by Mussi Sharfstein – Lubavitch.com
Tapping into the current public focus on women’s empowerment, Boca Beach Chabad in Florida launched a new platform where women’s life journeys, stories, and lessons are celebrated, shared, and given over to the next generation. The Women of Valor project includes a website for publishing these stories, events to highlight individual women’s achievements, and, the crown jewel, a Women of Valor Tribute coffee-table book for the preservation of these stories.
“Inside every woman is a story waiting to be told,” says Rabbi Ruvi New, who directs the Chabad center with his wife Ahuva, “but sometimes it’s kept in the family and doesn’t get beyond that. We realized the importance of having a medium to share stories of present day women, and legacies of those who passed on, to the next generation beyond just the family circle.” Pamela Dubin, a consultant on the project, adds, “We constantly see negative stories in the media, but in our private lives, we hear beautiful stories. Here we have a chance to share it with others.”
The project was announced at the first Women of Valor event in January, featuring Judge Rachel Freier, the first Chasidic woman to hold public office in the United States. Freier shared her journey to the bench with the 160 participants—both men and women. New says the feedback from the talk and book launch were overwhelming. “Judge Freier represents a lot of what this is about—succeeding in a secular world as a proud Jewish woman, uncompromising on her standards and values. Not only is she tolerated by the public for her religious values, she’s respected for it.”
The website will feature 200 stories, half of which will be included in the book. Stories can be submitted to the website for $250. Dedicating a single page in the book costs $900 and comes with the gift of a Women of Valor challah cover. A double page is priced at $1,800. New says there are already ten stories in development.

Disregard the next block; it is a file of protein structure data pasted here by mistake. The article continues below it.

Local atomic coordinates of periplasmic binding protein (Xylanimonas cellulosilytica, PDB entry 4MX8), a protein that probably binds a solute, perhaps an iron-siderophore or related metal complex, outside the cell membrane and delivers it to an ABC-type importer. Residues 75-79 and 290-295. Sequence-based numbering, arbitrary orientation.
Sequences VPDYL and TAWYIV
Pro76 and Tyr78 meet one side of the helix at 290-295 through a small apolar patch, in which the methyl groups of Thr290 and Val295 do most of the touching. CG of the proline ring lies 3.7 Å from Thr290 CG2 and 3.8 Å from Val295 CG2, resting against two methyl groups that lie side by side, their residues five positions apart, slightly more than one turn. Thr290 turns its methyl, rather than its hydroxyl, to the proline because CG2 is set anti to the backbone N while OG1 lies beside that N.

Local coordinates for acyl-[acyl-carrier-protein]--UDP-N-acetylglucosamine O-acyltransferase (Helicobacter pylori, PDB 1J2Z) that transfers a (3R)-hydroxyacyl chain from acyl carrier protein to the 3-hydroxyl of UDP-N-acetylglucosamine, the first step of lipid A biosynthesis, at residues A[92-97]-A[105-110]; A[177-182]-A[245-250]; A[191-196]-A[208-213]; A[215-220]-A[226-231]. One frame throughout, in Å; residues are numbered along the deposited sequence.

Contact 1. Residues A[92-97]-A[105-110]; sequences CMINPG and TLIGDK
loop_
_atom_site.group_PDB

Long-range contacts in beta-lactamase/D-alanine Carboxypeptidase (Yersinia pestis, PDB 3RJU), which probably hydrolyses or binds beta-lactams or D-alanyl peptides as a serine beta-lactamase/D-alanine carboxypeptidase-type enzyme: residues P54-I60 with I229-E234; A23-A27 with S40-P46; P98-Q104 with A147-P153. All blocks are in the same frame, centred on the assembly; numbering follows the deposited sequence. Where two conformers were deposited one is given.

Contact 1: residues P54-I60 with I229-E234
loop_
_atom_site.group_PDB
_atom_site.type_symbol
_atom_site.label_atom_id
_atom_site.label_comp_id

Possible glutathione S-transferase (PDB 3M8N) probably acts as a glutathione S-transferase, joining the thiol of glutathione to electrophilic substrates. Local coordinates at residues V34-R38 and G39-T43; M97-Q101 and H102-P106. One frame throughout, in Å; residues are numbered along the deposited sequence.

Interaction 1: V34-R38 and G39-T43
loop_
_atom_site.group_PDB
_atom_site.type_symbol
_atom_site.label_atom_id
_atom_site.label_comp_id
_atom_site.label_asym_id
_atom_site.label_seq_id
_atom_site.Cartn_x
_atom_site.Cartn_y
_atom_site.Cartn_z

Three of those stories come from Alexandra Karram, who submitted stories about three generations of matriarchs in her family: her mother, grandmother, and great-grandmother, all of whom she had a close relationship with. “Who we are today is because of the history and traditions that have been passed on—and they shouldn’t be lost, they need to go on,” she says. The project was spurred partly by the recent loss of her mother, Emilia Miriam Karram, and the need her family and friends in the Chabad community felt to record her unique life story for the next generation to learn from. She is also doing the graphics and layout for the book.
The book’s editor, veteran author Lieba Rudolph, a Pittsburgh, Pennsylvania resident who lives part time in Boca Raton and is active at Chabad, shares why she thinks it is important to focus on women: “One of the values of a Jewish woman is that she bestows the Jewish soul on a child. She has an inherent, eternal value and holiness, so to learn the Jewish woman’s story is to learn about G-d Himself.” With a little bit of prodding, she says, “women who would appear to be ordinary are discovered to be quite are clearly extraordinary.
Dubin notes that everyone has multiple Jewish women in his or her life who should be honored. “We invite anyone who loves a Jewish woman to participate!”